• $\begingroup$ @baptistechev No problem! If my answer has been useful to you, don't hesitate to accept it. If you have further questions, please add them in comments here. I've converted your answer to a comment since the goal was to continue the discussion. But it seems that you've understood the reason why QAOA can't guarantee reaching the global optimum. As a side note though, the optimizers used in this case are generally not the same we use in ML, since we don't have access to a gradient information here. $\endgroup$
    – Tristan Nemoz
    Commented 2 days ago
  • $\begingroup$ Sure I will do so! (I did not write as an answer since it could not make quotation ^^') And yeah I have been taking a bit a shortcut but I know for gradient-free methods even though gradient based methods can also be performed using parameter-shift rule if I am not mistaken. $\endgroup$ Commented 2 days ago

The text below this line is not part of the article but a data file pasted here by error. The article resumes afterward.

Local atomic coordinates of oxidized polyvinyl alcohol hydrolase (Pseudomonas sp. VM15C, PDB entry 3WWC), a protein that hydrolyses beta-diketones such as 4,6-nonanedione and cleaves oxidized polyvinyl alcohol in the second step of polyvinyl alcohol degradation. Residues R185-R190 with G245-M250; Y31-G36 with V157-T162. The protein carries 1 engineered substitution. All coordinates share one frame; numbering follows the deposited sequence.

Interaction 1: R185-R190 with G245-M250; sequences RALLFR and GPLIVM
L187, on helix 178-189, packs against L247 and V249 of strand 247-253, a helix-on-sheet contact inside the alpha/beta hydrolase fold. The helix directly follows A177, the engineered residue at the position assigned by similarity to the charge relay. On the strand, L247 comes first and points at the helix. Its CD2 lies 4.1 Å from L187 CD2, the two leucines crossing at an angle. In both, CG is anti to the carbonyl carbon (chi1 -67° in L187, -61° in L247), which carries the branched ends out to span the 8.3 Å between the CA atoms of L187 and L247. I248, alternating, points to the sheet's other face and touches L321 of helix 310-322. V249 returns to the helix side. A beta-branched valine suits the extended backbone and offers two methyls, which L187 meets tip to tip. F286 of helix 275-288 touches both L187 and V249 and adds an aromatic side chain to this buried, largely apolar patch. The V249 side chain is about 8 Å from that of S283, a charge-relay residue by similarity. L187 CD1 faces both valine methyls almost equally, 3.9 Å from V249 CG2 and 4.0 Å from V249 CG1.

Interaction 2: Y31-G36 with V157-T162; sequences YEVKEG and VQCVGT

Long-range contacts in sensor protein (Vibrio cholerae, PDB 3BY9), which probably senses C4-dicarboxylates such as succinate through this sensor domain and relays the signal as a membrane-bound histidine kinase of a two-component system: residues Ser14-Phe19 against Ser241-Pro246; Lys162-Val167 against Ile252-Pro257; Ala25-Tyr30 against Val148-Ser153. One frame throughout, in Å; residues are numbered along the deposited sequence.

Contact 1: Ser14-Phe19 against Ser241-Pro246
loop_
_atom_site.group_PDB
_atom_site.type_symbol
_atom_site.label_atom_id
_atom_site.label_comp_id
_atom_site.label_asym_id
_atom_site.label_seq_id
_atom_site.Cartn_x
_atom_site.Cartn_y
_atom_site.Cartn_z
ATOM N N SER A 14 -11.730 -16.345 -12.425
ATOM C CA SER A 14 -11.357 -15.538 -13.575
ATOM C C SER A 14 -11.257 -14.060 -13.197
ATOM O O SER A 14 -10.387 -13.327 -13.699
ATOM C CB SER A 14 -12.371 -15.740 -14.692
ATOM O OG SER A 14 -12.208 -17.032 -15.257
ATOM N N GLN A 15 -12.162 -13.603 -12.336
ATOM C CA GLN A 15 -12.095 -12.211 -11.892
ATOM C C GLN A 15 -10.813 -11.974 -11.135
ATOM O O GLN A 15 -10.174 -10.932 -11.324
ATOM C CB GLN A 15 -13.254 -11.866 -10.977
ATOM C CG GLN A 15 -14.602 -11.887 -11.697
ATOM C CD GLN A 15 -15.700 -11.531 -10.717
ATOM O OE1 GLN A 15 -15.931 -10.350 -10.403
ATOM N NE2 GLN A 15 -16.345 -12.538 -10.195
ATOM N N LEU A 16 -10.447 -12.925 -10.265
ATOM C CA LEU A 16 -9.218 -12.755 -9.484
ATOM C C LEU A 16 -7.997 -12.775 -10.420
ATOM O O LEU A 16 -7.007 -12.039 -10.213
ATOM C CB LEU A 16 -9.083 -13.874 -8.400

• $\begingroup$ Very good answer and description of connection between adiabatic theorem and QAOA. +1 $\endgroup$ Commented 2 days ago
  • $\begingroup$ @Tristan "he adiabtic theorem essentially tells you that if you start in a ground state |ψ⟩ of Hp and make the system evolve slowly enough to Hs, then the state will always be a ground state of the current Hamiltonian." -- That's in fact not what the good (strong) versions of the adiabatic theorem say. All they say is that the final state will be close to the ground state. And if you numerically check what they do, you are in fact much further away from the ground state during the interpolation. (In essence, you are the closer to the ground state the more derivatives vanish, ... $\endgroup$ Commented 9 hours ago